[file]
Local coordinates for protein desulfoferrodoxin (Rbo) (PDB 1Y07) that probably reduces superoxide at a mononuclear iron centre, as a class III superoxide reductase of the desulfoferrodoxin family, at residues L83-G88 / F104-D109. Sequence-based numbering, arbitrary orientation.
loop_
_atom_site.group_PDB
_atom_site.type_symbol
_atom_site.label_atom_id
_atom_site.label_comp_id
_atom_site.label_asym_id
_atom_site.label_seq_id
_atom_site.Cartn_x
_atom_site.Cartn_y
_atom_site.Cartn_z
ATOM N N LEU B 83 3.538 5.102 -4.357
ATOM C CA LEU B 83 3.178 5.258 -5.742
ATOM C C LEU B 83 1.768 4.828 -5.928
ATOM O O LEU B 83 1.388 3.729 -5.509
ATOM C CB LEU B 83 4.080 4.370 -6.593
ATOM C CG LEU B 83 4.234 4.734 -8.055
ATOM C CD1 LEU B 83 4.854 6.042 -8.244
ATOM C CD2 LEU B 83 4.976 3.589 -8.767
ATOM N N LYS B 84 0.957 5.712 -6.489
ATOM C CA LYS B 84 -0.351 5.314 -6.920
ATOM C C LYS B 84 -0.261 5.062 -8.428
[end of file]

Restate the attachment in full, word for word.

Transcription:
Local coordinates for protein desulfoferrodoxin (Rbo) (PDB 1Y07) that probably reduces superoxide at a mononuclear iron centre, as a class III superoxide reductase of the desulfoferrodoxin family, at residues L83-G88 / F104-D109. Sequence-based numbering, arbitrary orientation.
loop_
_atom_site.group_PDB
_atom_site.type_symbol
_atom_site.label_atom_id
_atom_site.label_comp_id
_atom_site.label_asym_id
_atom_site.label_seq_id
_atom_site.Cartn_x
_atom_site.Cartn_y
_atom_site.Cartn_z
ATOM N N LEU B 83 3.538 5.102 -4.357
ATOM C CA LEU B 83 3.178 5.258 -5.742
ATOM C C LEU B 83 1.768 4.828 -5.928
ATOM O O LEU B 83 1.388 3.729 -5.509
ATOM C CB LEU B 83 4.080 4.370 -6.593
ATOM C CG LEU B 83 4.234 4.734 -8.055
ATOM C CD1 LEU B 83 4.854 6.042 -8.244
ATOM C CD2 LEU B 83 4.976 3.589 -8.767
ATOM N N LYS B 84 0.957 5.712 -6.489
ATOM C CA LYS B 84 -0.351 5.314 -6.920
ATOM C C LYS B 84 -0.261 5.062 -8.428